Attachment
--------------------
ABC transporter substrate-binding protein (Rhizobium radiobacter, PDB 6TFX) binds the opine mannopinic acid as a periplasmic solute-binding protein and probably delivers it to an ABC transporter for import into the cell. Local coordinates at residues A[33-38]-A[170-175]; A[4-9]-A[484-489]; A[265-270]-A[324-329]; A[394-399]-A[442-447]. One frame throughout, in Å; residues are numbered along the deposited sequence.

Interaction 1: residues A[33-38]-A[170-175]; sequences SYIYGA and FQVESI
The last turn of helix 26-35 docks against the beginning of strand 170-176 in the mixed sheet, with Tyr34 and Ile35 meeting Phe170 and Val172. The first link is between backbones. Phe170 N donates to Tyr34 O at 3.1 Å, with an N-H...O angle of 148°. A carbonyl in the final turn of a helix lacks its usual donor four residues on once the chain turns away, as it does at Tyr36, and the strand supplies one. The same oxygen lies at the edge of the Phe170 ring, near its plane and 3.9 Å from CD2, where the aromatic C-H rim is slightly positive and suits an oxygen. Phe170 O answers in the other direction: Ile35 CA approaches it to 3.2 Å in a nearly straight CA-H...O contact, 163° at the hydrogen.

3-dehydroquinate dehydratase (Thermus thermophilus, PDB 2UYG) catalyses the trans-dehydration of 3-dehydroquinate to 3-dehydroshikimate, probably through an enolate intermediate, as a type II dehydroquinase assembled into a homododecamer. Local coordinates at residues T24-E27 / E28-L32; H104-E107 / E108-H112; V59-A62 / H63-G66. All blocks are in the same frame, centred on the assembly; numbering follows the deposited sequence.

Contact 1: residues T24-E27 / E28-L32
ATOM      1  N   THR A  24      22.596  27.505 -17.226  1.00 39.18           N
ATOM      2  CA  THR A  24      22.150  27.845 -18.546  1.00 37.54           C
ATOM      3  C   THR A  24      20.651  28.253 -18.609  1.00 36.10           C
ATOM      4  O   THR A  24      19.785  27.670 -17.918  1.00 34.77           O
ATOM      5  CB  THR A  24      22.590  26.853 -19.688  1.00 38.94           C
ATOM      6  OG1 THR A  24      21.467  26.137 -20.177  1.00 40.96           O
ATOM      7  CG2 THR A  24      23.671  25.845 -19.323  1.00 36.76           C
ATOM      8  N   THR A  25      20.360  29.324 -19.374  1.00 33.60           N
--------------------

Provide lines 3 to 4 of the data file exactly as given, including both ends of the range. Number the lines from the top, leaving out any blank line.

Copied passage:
The last turn of helix 26-35 docks against the beginning of strand 170-176 in the mixed sheet, with Tyr34 and Ile35 meeting Phe170 and Val172. The first link is between backbones. Phe170 N donates to Tyr34 O at 3.1 Å, with an N-H...O angle of 148°. A carbonyl in the final turn of a helix lacks its usual donor four residues on once the chain turns away, as it does at Tyr36, and the strand supplies one. The same oxygen lies at the edge of the Phe170 ring, near its plane and 3.9 Å from CD2, where the aromatic C-H rim is slightly positive and suits an oxygen. Phe170 O answers in the other direction: Ile35 CA approaches it to 3.2 Å in a nearly straight CA-H...O contact, 163° at the hydrogen.

3-dehydroquinate dehydratase (Thermus thermophilus, PDB 2UYG) catalyses the trans-dehydration of 3-dehydroquinate to 3-dehydroshikimate, probably through an enolate intermediate, as a type II dehydroquinase assembled into a homododecamer. Local coordinates at residues T24-E27 / E28-L32; H104-E107 / E108-H112; V59-A62 / H63-G66. All blocks are in the same frame, centred on the assembly; numbering follows the deposited sequence.